Archaeologist and botanist. He adapted the taxonomic methodology for classifying plants to the task of cataloging the collections of archaeological artifacts from Caribbean sites, thus developing one of the most important methodological advances in historical-cultural archaeology. His contributions to the discipline also included the development of theoretical-methodological approaches to studying migrations and cultural phylogeny that were applied not only to the Caribbean, but also to other regions, such as the northeastern and southeastern United States, Venezuela and Asia. Rouse conducted important archaeological research in the Caribbean region.
He did his first field work in the Caribbean in 1935, when he was invited by Froelich Rainey to help with excavations being done in the Antilles, particularly in the area of Ft. Liberté in Haiti, by Yale University’s Caribbean archaeology program, directed at that time by Cornelius Osgood. He based his doctoral thesis, titled Contributions to the Prehistory of the Ft. Liberté Region of Haiti (Yale, 1938) on that experience.
Between 1936 and 1938, Rouse did important work in Puerto Rico as part of the Scientific Survey of Puerto Rico and the Virgin Islands. Following the lead of local amateur archaeologists such as Montalvo Guenard and Robert Junham, as well as researchers such as Adolfo de Hostos y Ayala, Rouse chose 44 sites on the island for archaeological excavations, with the goal of developing a sequence of the indigenous cultures that settled on Puerto Rico.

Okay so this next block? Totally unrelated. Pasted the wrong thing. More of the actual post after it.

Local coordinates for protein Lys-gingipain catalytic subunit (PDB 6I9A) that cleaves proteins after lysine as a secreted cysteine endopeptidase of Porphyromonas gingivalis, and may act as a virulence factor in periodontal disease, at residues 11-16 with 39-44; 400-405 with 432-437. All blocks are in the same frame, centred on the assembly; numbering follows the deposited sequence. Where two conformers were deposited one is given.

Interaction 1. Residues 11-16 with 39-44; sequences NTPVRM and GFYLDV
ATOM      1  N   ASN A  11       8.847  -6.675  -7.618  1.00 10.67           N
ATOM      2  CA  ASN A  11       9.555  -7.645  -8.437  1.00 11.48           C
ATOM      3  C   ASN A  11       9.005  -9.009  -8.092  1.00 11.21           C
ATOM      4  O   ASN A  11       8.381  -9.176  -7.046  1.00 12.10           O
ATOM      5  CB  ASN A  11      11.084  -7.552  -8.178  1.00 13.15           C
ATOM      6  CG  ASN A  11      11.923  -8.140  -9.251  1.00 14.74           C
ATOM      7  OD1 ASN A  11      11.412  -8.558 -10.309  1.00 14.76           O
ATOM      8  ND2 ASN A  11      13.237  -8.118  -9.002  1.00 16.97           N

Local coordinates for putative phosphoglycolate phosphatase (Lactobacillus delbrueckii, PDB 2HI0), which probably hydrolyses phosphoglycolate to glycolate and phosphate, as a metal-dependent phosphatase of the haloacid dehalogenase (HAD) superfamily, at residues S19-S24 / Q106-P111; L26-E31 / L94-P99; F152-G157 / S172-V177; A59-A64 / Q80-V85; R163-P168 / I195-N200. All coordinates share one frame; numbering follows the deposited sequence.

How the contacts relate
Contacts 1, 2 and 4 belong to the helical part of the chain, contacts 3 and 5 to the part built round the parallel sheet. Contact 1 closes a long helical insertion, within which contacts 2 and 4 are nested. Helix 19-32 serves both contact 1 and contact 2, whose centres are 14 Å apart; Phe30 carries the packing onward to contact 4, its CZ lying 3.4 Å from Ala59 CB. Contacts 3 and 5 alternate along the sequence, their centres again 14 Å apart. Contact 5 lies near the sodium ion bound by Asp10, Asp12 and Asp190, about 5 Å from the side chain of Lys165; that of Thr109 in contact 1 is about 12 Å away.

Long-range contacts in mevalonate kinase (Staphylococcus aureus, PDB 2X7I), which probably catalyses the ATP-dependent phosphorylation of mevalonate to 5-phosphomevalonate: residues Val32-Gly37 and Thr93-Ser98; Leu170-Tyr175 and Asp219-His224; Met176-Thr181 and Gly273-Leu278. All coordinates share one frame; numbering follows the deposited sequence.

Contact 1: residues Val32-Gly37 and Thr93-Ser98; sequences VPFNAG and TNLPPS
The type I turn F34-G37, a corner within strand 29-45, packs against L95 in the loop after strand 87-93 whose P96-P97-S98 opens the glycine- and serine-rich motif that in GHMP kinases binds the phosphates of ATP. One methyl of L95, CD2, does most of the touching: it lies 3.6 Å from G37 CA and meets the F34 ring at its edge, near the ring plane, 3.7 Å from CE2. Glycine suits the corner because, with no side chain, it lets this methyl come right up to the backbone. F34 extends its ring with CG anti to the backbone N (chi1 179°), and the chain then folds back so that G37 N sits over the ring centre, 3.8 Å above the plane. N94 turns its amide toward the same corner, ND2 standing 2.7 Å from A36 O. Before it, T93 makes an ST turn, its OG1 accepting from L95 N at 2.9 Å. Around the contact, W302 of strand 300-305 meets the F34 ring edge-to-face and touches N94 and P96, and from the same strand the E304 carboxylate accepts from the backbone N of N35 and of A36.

Based on the materials obtained through his excavations in Puerto Rico, in combination with other research he did in Cuba, Haiti, the Lesser Antilles and Venezuela, Rouse developed a reconstruction of the pre-Columbian historical stratigraphy in the Caribbean. Initially, his research led him to propose that the marked differences observed in the pottery of the Antilles were representative of two different cultural traditions that were the product of two migrations to the islands: one from South America and another from the southeastern United States. Later, however, he modified his position and proposed that instead of two migrations of two pottery-making groups to the Caribbean, as postulated by Froelich Rainey, there was one migration of pottery-making people from northeastern South America. Under this model, the Saladoid groups eliminated, displaced or acculturated the Archaic groups that they encountered. According to Rouse, what is known as the Taino culture evolved from that culture.
The archaeologist served for decades as a professor in the Anthropology Department at YaleUniversity and was curator of anthropology for the Peabody Museum at the college. His research has been widely published. His most-cited works are Migrations in Prehistory (1986) and The Tainos: Rise and Decline of the People who Greeted Columbus (1992).
Irving Rouse was born in Rochester, New York, on August 29, 1913 and died on February 4, 2006.
Author: Reniel Rodríguez Ramos
Published: May 01, 2012.
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